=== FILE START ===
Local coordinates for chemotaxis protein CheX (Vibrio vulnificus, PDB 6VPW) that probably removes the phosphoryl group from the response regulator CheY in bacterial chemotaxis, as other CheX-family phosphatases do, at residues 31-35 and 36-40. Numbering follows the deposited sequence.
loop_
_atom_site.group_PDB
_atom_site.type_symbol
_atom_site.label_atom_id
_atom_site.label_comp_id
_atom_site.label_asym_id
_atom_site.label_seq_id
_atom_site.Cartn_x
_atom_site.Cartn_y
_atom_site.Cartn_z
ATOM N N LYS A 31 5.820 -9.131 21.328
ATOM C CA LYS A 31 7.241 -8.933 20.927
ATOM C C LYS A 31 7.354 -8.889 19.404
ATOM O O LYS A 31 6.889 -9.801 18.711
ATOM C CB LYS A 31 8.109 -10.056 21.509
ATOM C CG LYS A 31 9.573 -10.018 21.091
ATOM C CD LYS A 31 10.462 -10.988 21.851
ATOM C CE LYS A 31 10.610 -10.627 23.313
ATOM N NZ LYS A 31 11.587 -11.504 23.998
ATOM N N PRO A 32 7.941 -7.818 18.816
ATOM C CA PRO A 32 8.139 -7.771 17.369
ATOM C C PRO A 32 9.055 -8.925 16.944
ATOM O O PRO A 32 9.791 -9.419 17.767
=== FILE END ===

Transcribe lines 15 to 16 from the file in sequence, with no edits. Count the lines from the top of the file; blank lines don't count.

ATOM O O LYS A 31 6.889 -9.801 18.711
ATOM C CB LYS A 31 8.109 -10.056 21.509